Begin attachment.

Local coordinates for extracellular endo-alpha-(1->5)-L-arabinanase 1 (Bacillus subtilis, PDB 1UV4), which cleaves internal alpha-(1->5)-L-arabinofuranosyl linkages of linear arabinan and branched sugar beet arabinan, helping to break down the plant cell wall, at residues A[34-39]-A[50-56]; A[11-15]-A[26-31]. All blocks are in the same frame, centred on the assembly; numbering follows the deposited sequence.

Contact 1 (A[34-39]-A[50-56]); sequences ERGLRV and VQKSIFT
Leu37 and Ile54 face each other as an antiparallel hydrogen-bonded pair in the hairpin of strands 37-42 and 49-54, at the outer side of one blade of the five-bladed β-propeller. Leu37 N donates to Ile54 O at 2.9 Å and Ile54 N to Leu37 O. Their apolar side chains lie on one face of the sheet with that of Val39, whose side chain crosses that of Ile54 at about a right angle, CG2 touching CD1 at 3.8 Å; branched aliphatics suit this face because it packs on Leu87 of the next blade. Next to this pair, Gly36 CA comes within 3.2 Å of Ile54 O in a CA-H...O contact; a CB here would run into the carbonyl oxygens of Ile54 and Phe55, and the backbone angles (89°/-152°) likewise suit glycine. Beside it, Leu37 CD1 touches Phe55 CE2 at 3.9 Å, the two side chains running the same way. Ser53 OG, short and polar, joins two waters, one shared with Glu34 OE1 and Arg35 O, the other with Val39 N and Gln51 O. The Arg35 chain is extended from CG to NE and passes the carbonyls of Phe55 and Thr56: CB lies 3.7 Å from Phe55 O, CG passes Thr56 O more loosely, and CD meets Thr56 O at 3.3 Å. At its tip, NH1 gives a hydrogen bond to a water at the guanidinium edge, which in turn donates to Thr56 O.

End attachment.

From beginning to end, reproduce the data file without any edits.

Local coordinates for extracellular endo-alpha-(1->5)-L-arabinanase 1 (Bacillus subtilis, PDB 1UV4), which cleaves internal alpha-(1->5)-L-arabinofuranosyl linkages of linear arabinan and branched sugar beet arabinan, helping to break down the plant cell wall, at residues A[34-39]-A[50-56]; A[11-15]-A[26-31]. All blocks are in the same frame, centred on the assembly; numbering follows the deposited sequence.

Contact 1 (A[34-39]-A[50-56]); sequences ERGLRV and VQKSIFT
Leu37 and Ile54 face each other as an antiparallel hydrogen-bonded pair in the hairpin of strands 37-42 and 49-54, at the outer side of one blade of the five-bladed β-propeller. Leu37 N donates to Ile54 O at 2.9 Å and Ile54 N to Leu37 O. Their apolar side chains lie on one face of the sheet with that of Val39, whose side chain crosses that of Ile54 at about a right angle, CG2 touching CD1 at 3.8 Å; branched aliphatics suit this face because it packs on Leu87 of the next blade. Next to this pair, Gly36 CA comes within 3.2 Å of Ile54 O in a CA-H...O contact; a CB here would run into the carbonyl oxygens of Ile54 and Phe55, and the backbone angles (89°/-152°) likewise suit glycine. Beside it, Leu37 CD1 touches Phe55 CE2 at 3.9 Å, the two side chains running the same way. Ser53 OG, short and polar, joins two waters, one shared with Glu34 OE1 and Arg35 O, the other with Val39 N and Gln51 O. The Arg35 chain is extended from CG to NE and passes the carbonyls of Phe55 and Thr56: CB lies 3.7 Å from Phe55 O, CG passes Thr56 O more loosely, and CD meets Thr56 O at 3.3 Å. At its tip, NH1 gives a hydrogen bond to a water at the guanidinium edge, which in turn donates to Thr56 O.